Wednesday, August 6, 2008

Yankees, Red Sox To Merge, Form "Mega Team"

New York, NY. (Aug 6) - Realizing that their nearly century-long rivalry has become counter-productive, MLB's New York Yankees and Boston Red Sox announced that they will merge by the end of 2008 and become a more fan-friendly "mega team".

"It's time to bring out the peace pipe," said Red Sox owner John Henry, flanked at a press conference in front of MLB offices in Manhattan by Yankees vice chairman Hank Steinbrenner. "After many long, hard years -- indeed, decades -- of trying to best each other, we felt that our forces are much more powerful and intimidating when joined," Henry added.

"So it is with great pleasure that I announce to you the formation of the New York/Boston Yankee Sox," Henry said as a crowd of pre-selected well-wishers applauded and cheered.

Steinbrenner echoed Henry's sentiments.

"Why get at each other's throats when we can just slice those of our competitors?," Steinbrenner wondered aloud.

Under the merger, the Yankee Sox will play half their home games at Fenway Park in Boston, and half at the new Citi Park in New York, which is set to open in 2009. They'll combine rosters, coaches, and even ushers.

"It's an amicable joining -- 50/50, right down the line," Henry said. Current Yankees manager Joe Girardi will skipper games played in New York, while Red Sox manager Terry Francona will take the reins in Boston games. Current star players like Alex Rodriguez, David Ortiz, and Derek Jeter "will just have to come up with some sort of schedule" as far as who plays which games at which positions, Henry said. But Henry conceded that the merged roster will be "a joy" for Girardi and Francona to manage.

"Now, Joe or Terry can rest Jason Varitek at catcher and play Pudge Rodriguez," Steinbrenner said. "Or remove Mike Lowell for a pinch-hitter, which could be Jason Giambi.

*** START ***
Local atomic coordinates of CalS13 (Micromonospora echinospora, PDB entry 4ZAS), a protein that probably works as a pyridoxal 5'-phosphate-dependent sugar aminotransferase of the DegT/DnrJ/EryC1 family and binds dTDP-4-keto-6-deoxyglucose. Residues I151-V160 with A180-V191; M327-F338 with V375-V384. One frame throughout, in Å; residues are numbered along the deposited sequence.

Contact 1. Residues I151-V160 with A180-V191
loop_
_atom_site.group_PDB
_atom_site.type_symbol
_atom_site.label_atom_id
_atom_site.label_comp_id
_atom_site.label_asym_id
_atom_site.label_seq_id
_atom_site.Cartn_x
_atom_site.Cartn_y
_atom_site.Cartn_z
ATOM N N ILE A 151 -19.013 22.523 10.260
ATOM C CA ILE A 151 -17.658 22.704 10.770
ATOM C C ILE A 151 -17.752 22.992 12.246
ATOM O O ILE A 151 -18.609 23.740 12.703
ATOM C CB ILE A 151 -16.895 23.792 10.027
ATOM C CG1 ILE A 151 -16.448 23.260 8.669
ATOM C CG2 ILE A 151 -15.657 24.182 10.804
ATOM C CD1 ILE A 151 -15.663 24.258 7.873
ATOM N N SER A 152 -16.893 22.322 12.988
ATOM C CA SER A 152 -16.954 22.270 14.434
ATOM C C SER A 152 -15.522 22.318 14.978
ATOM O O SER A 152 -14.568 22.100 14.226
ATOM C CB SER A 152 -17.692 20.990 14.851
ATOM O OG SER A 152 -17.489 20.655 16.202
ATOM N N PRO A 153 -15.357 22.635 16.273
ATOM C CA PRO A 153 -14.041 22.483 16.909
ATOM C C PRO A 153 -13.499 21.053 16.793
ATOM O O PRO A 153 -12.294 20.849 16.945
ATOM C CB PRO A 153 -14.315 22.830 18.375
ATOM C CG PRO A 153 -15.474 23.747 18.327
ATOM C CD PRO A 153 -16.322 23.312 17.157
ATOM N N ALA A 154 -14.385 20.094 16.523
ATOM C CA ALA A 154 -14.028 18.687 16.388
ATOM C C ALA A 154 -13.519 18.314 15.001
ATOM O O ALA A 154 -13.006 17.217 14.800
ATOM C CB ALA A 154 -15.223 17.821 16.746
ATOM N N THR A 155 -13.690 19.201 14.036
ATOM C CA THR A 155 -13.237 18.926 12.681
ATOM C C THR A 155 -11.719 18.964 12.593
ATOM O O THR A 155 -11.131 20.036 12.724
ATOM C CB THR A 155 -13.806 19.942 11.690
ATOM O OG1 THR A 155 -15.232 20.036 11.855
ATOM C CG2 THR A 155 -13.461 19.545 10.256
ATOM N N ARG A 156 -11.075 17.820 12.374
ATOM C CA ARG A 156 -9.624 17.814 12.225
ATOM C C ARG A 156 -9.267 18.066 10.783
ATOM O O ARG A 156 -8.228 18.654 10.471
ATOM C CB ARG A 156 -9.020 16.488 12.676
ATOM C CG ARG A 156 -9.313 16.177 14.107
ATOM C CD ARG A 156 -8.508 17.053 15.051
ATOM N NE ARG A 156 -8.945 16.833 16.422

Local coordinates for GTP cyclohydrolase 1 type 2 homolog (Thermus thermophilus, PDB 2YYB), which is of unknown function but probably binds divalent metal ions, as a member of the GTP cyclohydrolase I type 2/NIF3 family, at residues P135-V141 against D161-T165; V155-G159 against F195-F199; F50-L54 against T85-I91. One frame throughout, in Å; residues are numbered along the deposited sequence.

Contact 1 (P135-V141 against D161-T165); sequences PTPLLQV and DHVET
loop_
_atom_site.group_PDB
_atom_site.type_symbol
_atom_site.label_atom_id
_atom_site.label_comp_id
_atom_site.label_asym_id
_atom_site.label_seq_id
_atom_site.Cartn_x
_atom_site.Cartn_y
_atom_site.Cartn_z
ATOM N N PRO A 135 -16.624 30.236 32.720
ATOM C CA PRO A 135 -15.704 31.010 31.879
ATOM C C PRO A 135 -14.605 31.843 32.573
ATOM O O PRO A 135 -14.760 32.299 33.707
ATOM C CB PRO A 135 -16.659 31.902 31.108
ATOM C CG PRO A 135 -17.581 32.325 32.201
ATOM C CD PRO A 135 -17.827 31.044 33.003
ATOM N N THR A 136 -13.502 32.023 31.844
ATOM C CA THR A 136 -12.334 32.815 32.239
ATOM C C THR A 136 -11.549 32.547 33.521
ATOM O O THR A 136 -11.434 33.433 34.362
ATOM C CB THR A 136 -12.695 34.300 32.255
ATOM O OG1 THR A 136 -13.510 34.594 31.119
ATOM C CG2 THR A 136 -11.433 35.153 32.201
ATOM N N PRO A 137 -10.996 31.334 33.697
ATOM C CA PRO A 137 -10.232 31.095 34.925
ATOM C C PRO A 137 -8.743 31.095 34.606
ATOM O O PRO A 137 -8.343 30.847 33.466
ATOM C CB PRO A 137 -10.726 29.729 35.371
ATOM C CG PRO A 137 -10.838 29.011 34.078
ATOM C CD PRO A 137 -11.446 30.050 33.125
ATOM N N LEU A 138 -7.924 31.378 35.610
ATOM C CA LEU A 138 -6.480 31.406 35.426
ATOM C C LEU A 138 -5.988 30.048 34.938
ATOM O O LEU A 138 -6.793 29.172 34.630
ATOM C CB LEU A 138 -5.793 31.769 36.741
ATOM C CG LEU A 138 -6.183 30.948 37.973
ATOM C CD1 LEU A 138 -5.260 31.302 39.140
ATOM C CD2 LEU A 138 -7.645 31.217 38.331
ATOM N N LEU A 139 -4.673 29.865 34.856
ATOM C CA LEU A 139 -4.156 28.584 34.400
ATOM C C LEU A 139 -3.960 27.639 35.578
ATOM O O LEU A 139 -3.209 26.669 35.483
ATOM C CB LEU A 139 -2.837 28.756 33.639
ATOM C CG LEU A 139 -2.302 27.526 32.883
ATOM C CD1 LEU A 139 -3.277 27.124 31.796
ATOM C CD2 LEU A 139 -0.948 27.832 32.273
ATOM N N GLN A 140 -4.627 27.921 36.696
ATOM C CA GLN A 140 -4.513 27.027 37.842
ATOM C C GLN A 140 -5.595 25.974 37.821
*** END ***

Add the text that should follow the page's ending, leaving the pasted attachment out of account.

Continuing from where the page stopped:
"The possibilities are endless."

Henry said the idea for joining forces came out of an innocent phone call he placed to Steinbrenner after a recent Yankees-Red Sox game.

"I had had a few, I admit," Henry said, chuckling. "But I just said to Hank, 'Even I'm sick of the Red Sox and the Yankees. Why don't we shake things up a bit?' It just took off from there."

Steinbrenner, himself admitting to having had "3 or 4" gin and tonics by that time, suggested a merger.

"I don't know if he was serious or not, but I said, 'F**k yeah -- why not?', " according to Henry.

The next day, the two men met at a Starbucks "about halfway" between New York and Boston, and scribbled the preliminary plan on a "small, college ruled notebook" that Henry had brought, "just in case."

Henry shared the scribbled notes with reporters, holding it up then passing it around. On it were randomly scrawled words such as "Red Yankees?"; "Bosyork?"; "New Boston?"; "red pinstripes?"; and "TOTAL WORLD DOMINATION", which was written in bigger letters and followed by several exclamation points.

Baseball commissioner Bud Selig issued a statement that read, in part: "Major League Baseball, while saddened that the famed Yankees-Red Sox rivalry is now a thing of the past, is nonetheless eager to see this new 'mega team' formed by this merger. Mergers are becoming more of the norm in today's society, and we urge baseball fans to embrace this new partnership. If nothing else, it'll make it easier for those fans who hate both the Yankees and the Red Sox -- since now they'll only have to spend their energy hating one team."

Selig's office admitted, however, that the merger might have a short-term affect on television ratings, as there will no longer be anymore Yankees-Red Sox games to televise. However, there is early talk of airing great Yankees-Red Sox games of the past.

Also announced was a combining of the two storied franchises' histories -- with re-worked tales of Babe Ruth and Ted Williams fishing together in the mid-1940s being "worked on" currently. Future stories will include hilarious, wild antics of Billy Martin, Mickey Mantle, Bobby Doerr, and Johnny Pesky carousing together in alcoholic stupors.

To bring the American League back up to 14 teams, MLB announced that the Tampa Bay Rays would be broken up into two teams -- the Tampa Devils and the Bay Rays. That suggestion was also made by Henry and Steinbrenner, the news of which didn't surprise baseball analysts. At press time, Henry was trying to make that change effective as soon as next week, or at least before the end of the regular season.

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